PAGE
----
Newspaper article The Florida Times Union

Future of a Nassau Island Is Up in the Air; the Land in the Amelia River Could Be Donated ... or the Family May Keep It

Newspaper article The Florida Times Union

Future of a Nassau Island Is Up in the Air; the Land in the Amelia River Could Be Donated ... or the Family May Keep It

Article excerpt

Byline: MARY HURST

FERNANDINA BEACH - The Stevenson boys, growing up on a dirt road called Clinch Drive in the 1950s, had the ability to live like Tom Sawyer and Huck Finn.

The boys, John and Paul, would make boats or rafts out of whatever they could find, then fashion paddles out of wood and head to the family's private island in the Amelia River.

"We were always outside entertaining ourselves," John Stevenson said. "Times were different then."

The Stevenson family are descendents of the Waas and Routishauser families. The island came into the Routishauser family in 1903.

The Routishauser family had a bottling plant. They said they imported fine wines.

"Actually, they were bootleggers," Stevenson said.

Now that the Stevenson brothers are older - they both are in their 60s - they thought about selling the 7-acre island.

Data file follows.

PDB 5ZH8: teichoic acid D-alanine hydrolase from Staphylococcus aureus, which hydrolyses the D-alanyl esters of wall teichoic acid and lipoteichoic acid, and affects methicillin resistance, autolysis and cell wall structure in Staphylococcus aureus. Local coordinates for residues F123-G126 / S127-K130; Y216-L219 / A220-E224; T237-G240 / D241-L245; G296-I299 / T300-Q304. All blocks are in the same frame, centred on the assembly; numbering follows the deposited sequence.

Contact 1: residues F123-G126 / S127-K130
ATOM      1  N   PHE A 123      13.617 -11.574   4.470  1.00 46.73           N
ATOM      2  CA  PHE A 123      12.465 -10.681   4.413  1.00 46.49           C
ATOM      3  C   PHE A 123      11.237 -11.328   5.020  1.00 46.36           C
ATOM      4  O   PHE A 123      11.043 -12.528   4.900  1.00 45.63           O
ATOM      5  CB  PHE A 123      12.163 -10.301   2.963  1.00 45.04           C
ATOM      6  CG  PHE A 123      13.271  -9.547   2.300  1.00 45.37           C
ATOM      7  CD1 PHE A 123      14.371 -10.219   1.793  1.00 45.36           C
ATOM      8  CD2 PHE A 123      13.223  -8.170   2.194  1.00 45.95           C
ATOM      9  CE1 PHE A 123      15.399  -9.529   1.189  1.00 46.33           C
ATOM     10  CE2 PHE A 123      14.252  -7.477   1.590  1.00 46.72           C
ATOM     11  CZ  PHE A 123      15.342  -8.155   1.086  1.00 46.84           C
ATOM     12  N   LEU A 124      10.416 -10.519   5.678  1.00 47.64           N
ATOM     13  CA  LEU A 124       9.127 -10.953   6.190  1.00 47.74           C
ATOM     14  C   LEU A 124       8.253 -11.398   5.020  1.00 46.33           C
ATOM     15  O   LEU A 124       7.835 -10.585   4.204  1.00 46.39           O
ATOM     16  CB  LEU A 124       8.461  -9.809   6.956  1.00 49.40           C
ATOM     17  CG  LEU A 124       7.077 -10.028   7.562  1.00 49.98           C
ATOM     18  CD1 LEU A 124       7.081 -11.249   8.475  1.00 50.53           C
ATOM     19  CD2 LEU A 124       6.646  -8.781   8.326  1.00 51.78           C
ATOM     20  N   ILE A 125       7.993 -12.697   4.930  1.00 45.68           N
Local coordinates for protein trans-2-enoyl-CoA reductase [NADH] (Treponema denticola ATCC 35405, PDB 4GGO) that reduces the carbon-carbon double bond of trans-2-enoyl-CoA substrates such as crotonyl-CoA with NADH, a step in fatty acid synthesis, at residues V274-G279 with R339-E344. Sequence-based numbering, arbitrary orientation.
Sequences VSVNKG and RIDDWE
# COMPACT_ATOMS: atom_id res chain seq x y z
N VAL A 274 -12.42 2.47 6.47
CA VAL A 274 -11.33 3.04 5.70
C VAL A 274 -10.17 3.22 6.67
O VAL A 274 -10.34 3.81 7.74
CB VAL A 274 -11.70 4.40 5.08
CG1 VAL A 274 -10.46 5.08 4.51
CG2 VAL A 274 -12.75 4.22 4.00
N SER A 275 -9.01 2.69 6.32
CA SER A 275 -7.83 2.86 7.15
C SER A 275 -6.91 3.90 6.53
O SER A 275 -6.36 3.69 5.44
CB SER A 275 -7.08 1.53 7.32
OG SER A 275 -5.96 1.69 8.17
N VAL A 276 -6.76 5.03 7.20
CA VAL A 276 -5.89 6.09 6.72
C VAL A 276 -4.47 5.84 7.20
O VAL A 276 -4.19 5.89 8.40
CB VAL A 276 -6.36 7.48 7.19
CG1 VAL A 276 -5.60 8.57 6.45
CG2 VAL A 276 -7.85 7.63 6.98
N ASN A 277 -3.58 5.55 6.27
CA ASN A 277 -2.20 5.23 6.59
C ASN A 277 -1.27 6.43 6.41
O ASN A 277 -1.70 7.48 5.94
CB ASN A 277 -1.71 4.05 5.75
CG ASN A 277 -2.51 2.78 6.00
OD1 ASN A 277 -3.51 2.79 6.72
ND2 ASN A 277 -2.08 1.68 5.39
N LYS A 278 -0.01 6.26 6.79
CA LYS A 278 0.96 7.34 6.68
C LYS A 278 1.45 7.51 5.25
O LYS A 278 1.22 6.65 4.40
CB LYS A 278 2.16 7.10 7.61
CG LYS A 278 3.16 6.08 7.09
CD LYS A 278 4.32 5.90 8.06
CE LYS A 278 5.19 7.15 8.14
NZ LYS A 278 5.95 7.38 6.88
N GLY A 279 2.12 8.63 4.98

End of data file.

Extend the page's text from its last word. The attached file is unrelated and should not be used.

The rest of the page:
Put up for sale at $1.5 million, they got no serious offers, so they took it off the market. Now, they're contemplating offering it to the Boy Scouts so other boys would have some of the same fond memories they have of camping under the stars on their island.

The brothers, having been Boy Scouts themselves, and John Stevenson's twin sons being Eagle Scouts, Stevenson said he feels it may be the best use of it.

The brothers tried to negotiate with officials from the Trust for Public Land, a nonprofit group that works to preserve undeveloped land, but John Stevenson said they offered them 25 percent of the asking price and wanted them to jump through too many hoops.

Now they're pondering donating it. Or they might keep it. They haven't decided.

Within eyeshot of the Thomas Shave Bridge where Jackson Creek empties into the Amelia River, the island would be a great place to build a house, he said, if one likes solitude.

"The solitude is unbelievable. …

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